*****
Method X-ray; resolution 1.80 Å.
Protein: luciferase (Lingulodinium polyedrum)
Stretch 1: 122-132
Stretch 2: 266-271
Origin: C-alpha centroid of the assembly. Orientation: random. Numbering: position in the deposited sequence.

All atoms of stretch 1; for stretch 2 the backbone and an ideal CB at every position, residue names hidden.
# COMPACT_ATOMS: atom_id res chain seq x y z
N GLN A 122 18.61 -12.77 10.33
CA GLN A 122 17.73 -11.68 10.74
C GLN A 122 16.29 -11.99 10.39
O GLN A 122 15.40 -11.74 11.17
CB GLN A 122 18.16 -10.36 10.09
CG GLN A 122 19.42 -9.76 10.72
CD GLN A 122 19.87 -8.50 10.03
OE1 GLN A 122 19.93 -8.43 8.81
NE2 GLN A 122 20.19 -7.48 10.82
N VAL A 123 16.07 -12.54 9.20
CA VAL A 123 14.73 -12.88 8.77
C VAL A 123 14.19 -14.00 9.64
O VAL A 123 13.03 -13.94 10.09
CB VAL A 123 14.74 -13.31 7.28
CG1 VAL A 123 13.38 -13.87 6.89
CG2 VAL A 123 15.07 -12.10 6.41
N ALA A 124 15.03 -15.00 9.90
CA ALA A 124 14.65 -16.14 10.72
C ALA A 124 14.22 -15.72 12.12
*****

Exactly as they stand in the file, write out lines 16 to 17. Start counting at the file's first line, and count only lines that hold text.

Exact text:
NE2 GLN A 122 20.19 -7.48 10.82
N VAL A 123 16.07 -12.54 9.20